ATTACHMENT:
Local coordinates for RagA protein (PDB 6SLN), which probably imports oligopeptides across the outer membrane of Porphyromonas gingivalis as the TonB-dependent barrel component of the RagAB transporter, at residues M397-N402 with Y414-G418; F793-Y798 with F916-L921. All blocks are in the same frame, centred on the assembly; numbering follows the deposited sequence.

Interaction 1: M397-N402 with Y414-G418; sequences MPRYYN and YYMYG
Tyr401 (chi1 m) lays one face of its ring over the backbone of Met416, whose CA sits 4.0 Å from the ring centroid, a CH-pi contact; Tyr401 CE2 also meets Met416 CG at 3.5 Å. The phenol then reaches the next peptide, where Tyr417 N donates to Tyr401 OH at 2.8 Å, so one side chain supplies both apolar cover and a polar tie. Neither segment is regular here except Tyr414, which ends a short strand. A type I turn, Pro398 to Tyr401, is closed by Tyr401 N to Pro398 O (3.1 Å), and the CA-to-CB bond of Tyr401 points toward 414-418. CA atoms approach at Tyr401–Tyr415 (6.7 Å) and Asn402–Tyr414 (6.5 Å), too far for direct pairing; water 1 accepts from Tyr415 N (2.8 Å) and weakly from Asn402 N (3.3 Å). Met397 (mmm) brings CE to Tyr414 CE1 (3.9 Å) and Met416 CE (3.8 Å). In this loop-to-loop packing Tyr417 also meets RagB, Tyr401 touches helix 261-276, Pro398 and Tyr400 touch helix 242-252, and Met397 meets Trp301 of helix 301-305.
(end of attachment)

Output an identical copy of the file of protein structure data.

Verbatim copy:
Local coordinates for RagA protein (PDB 6SLN), which probably imports oligopeptides across the outer membrane of Porphyromonas gingivalis as the TonB-dependent barrel component of the RagAB transporter, at residues M397-N402 with Y414-G418; F793-Y798 with F916-L921. All blocks are in the same frame, centred on the assembly; numbering follows the deposited sequence.

Interaction 1: M397-N402 with Y414-G418; sequences MPRYYN and YYMYG
Tyr401 (chi1 m) lays one face of its ring over the backbone of Met416, whose CA sits 4.0 Å from the ring centroid, a CH-pi contact; Tyr401 CE2 also meets Met416 CG at 3.5 Å. The phenol then reaches the next peptide, where Tyr417 N donates to Tyr401 OH at 2.8 Å, so one side chain supplies both apolar cover and a polar tie. Neither segment is regular here except Tyr414, which ends a short strand. A type I turn, Pro398 to Tyr401, is closed by Tyr401 N to Pro398 O (3.1 Å), and the CA-to-CB bond of Tyr401 points toward 414-418. CA atoms approach at Tyr401–Tyr415 (6.7 Å) and Asn402–Tyr414 (6.5 Å), too far for direct pairing; water 1 accepts from Tyr415 N (2.8 Å) and weakly from Asn402 N (3.3 Å). Met397 (mmm) brings CE to Tyr414 CE1 (3.9 Å) and Met416 CE (3.8 Å). In this loop-to-loop packing Tyr417 also meets RagB, Tyr401 touches helix 261-276, Pro398 and Tyr400 touch helix 242-252, and Met397 meets Trp301 of helix 301-305.